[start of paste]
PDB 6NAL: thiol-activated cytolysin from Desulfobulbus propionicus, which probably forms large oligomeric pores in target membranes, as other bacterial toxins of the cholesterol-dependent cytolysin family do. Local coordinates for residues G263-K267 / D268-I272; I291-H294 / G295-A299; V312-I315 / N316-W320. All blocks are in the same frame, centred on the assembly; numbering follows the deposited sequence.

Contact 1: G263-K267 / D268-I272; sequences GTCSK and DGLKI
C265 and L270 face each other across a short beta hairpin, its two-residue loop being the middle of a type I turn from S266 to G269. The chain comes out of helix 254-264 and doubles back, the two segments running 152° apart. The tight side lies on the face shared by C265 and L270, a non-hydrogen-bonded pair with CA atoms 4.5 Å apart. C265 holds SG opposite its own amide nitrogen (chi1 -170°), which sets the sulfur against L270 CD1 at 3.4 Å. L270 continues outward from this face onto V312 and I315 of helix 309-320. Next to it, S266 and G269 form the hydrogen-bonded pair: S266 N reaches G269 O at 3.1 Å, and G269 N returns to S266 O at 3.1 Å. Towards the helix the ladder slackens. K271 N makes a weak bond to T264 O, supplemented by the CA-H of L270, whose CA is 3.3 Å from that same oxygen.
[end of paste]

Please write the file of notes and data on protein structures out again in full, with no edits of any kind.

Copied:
PDB 6NAL: thiol-activated cytolysin from Desulfobulbus propionicus, which probably forms large oligomeric pores in target membranes, as other bacterial toxins of the cholesterol-dependent cytolysin family do. Local coordinates for residues G263-K267 / D268-I272; I291-H294 / G295-A299; V312-I315 / N316-W320. All blocks are in the same frame, centred on the assembly; numbering follows the deposited sequence.

Contact 1: G263-K267 / D268-I272; sequences GTCSK and DGLKI
C265 and L270 face each other across a short beta hairpin, its two-residue loop being the middle of a type I turn from S266 to G269. The chain comes out of helix 254-264 and doubles back, the two segments running 152° apart. The tight side lies on the face shared by C265 and L270, a non-hydrogen-bonded pair with CA atoms 4.5 Å apart. C265 holds SG opposite its own amide nitrogen (chi1 -170°), which sets the sulfur against L270 CD1 at 3.4 Å. L270 continues outward from this face onto V312 and I315 of helix 309-320. Next to it, S266 and G269 form the hydrogen-bonded pair: S266 N reaches G269 O at 3.1 Å, and G269 N returns to S266 O at 3.1 Å. Towards the helix the ladder slackens. K271 N makes a weak bond to T264 O, supplemented by the CA-H of L270, whose CA is 3.3 Å from that same oxygen.